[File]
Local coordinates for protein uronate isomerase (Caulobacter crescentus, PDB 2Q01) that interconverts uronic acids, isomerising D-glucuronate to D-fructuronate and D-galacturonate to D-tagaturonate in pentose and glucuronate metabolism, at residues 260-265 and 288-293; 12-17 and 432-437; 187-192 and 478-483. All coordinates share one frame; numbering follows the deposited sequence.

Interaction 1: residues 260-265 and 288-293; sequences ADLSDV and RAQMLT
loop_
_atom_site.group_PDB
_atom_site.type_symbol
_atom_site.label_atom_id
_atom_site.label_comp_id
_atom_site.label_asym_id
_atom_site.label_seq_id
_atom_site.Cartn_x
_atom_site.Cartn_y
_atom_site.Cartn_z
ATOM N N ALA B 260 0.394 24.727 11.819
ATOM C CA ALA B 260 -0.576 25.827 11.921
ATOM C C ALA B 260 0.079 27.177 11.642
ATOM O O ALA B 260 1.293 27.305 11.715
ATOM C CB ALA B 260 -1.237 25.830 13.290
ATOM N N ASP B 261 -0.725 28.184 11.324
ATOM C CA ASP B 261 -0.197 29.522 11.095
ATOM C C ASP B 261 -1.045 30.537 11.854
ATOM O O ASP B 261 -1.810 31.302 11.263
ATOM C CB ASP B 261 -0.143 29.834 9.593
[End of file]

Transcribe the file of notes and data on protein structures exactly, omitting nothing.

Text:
Local coordinates for protein uronate isomerase (Caulobacter crescentus, PDB 2Q01) that interconverts uronic acids, isomerising D-glucuronate to D-fructuronate and D-galacturonate to D-tagaturonate in pentose and glucuronate metabolism, at residues 260-265 and 288-293; 12-17 and 432-437; 187-192 and 478-483. All coordinates share one frame; numbering follows the deposited sequence.

Interaction 1: residues 260-265 and 288-293; sequences ADLSDV and RAQMLT
loop_
_atom_site.group_PDB
_atom_site.type_symbol
_atom_site.label_atom_id
_atom_site.label_comp_id
_atom_site.label_asym_id
_atom_site.label_seq_id
_atom_site.Cartn_x
_atom_site.Cartn_y
_atom_site.Cartn_z
ATOM N N ALA B 260 0.394 24.727 11.819
ATOM C CA ALA B 260 -0.576 25.827 11.921
ATOM C C ALA B 260 0.079 27.177 11.642
ATOM O O ALA B 260 1.293 27.305 11.715
ATOM C CB ALA B 260 -1.237 25.830 13.290
ATOM N N ASP B 261 -0.725 28.184 11.324
ATOM C CA ASP B 261 -0.197 29.522 11.095
ATOM C C ASP B 261 -1.045 30.537 11.854
ATOM O O ASP B 261 -1.810 31.302 11.263
ATOM C CB ASP B 261 -0.143 29.834 9.593